...From the pages of Agricultural Research magazine
Breeding a wheat variety with better rust resistance and devising an
areawide pest management plan to deal with grasshoppers are the kinds
of important successes that seem traditional for an agricultural science
agency like the Agricultural Research
Service. What might seem less apt for such an agency is research
that creates new, consumer-oriented products, such as flame-retardant
cotton carpeting. But this kind of research is a special part of the
This issue of Agricultural Research magazine focuses on some
of the many consumer products that are derived from ARS research. For
example, you can read about delicious new vegan chocolates (p. 4) and
an all-natural, biodegradable sunscreen made from rice and oat bran
mixed with soybean oil (page 13).
Why consumer products? When ARS research creates new ways to use agricultural
commodities, it helps ensure the economic viability of U.S. agriculture.
That new sunscreen could be an additional use for some of the 18 billion
pounds of soybean oil produced annually.
Everyone benefits. Increasing the number of uses to which agricultural
commodities can be put diversifies the market base, which helps the
farmer, and introduces a new range of products, which benefits the consumer.
The environment also benefits when the research finds a way to substitute
renewable agricultural resources as the basis for products that had
been based on petroleumsuch as developing a cornstarch-based superabsorbent
like Super Slurper.
Often the new-products research in which ARS invests is too long term
or high risk for private industries to chance. But after the research
succeeds, ARS turns it over to private companies, which develop and
produce the actual products consumers will buy, a process called technology
Research that directly benefits the consumer is not new for ARS. Back
in the 1920s, ARS solved the problem of how to give butter a longer
kitchen shelf life by making it with sweet cream in place of the traditional
use of sour ripened cream. This led to a major improvement in butter
production and the butter people buy, an improvement still in use today.
But the number of such consumer products from ARS has increased dramatically
in the past two decadesfrom cosmetics based on meadowfoam oil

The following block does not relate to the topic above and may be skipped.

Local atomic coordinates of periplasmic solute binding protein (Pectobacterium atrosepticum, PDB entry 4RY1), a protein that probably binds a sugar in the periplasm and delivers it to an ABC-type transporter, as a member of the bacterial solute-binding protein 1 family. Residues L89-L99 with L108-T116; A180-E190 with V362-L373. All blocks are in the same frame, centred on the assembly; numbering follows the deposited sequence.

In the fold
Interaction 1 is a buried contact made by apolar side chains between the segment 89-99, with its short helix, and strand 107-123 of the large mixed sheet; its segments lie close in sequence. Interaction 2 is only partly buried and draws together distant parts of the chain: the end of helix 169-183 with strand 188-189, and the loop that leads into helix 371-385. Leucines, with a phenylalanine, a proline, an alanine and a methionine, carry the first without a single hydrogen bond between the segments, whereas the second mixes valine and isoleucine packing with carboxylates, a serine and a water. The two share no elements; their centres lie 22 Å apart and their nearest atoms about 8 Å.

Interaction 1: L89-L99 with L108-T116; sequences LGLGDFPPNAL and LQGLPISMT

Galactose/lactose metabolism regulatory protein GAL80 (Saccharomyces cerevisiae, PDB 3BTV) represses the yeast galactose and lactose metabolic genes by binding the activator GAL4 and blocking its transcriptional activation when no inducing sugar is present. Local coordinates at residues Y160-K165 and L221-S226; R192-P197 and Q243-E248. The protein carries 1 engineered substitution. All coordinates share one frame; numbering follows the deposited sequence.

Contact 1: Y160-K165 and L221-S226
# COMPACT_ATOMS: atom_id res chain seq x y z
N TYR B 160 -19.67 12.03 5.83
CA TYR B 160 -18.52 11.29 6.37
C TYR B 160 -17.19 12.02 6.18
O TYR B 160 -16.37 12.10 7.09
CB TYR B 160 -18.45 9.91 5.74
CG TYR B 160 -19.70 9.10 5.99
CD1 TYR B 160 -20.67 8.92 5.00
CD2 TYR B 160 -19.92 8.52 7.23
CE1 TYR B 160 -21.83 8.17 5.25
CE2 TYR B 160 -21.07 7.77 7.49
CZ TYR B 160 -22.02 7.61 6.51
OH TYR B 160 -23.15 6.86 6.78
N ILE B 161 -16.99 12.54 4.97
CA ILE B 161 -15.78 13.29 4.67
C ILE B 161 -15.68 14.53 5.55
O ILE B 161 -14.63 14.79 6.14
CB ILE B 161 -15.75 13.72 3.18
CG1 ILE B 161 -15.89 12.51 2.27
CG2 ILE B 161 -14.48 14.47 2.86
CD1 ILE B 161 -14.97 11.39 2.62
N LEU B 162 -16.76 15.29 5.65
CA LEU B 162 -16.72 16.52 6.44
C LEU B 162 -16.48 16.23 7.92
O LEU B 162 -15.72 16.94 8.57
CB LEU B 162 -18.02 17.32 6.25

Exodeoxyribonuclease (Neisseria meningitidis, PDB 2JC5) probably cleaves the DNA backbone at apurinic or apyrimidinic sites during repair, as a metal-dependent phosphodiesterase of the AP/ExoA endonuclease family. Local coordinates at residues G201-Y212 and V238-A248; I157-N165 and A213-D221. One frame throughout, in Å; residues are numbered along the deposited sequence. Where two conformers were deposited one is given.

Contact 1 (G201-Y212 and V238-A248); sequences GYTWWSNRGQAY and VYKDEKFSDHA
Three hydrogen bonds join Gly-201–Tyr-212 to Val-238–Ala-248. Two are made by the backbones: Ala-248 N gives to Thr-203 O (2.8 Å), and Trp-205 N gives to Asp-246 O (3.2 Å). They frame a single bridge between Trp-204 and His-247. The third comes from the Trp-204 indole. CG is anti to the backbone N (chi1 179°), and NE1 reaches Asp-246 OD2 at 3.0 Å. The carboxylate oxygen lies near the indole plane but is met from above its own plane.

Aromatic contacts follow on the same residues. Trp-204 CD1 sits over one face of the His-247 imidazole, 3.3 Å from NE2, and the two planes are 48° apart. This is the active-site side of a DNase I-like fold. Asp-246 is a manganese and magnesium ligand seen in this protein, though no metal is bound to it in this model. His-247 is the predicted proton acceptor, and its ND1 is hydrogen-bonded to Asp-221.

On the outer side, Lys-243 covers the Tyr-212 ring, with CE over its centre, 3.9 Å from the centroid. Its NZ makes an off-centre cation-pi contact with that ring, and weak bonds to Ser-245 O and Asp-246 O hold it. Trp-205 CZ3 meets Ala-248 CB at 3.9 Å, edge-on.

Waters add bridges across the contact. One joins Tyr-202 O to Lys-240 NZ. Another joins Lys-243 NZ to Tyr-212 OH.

to edible coatings to keep pecans fresh months longer, from thermally
sensitive cotton clothing to a product that lets lactose-intolerant
people eat dairy foods.
Part of the reason for the increase in companies taking ARS research
from the laboratory to market is the Technology Transfer Act of 1986,
which placed a new emphasis on commercializing federal research. Since
this legislation, ARS has become a leader in the federal government,
credited with more than 600 new patents and 1,100 cooperative research
and development agreements (CRADAs), which are formal arrangements enabling
ARS scientists to cooperate with companies on research projects of mutual
importance. Such agreements often go a long way to ensuring that our
research doesn't end up existing only in the pages of a scientific journal.
ARS does not patent research developments just for the sake of claiming
higher numbers of patents or even for the revenue returned to the U.S.
Treasury from license fees to use ARS patents. Businesses need to know
they can protect their investment before they'll be willing to spend
the dollars required to develop and market a new product. So, for some
research to make it to stores, a patent and a contractual license are
Once a company signs a license for an ARS patent, rarely is that the
end of the matter for our scientists. They usually work closely with
the company to scale up the technology and to iron out bumps along the
path to a marketable product.
Other times, ARS purposely refrains from patenting research developments
that should have widespread dissemination and do not require protection
of intellectual property rights to reach end users.
ARS doesn't reach agreements only with major corporations. Many of
our licenses and CRADAs are with small businesses, including start-up
companies formed just to turn a new piece of technology into a product
from which consumers can benefit. This leads to another benefit of ARS
technology transfer: creation of new jobs, often in small towns and
rural areas where jobs are in short supply.
The long list of consumer products that have come from ARS research continues to grow. ARS has a commitment to get its new technology, patented or not, into the hands of those who can put it to work. Information about ARS technologies available for licensing can be found at the ARS Office of Technology Transfer's web site at http://www.ott.ars.usda.gov, or by calling 301-504-6965.
Michael D. Ruff
"Forum" was published in the December 2002 issue of Agricultural Research magazine.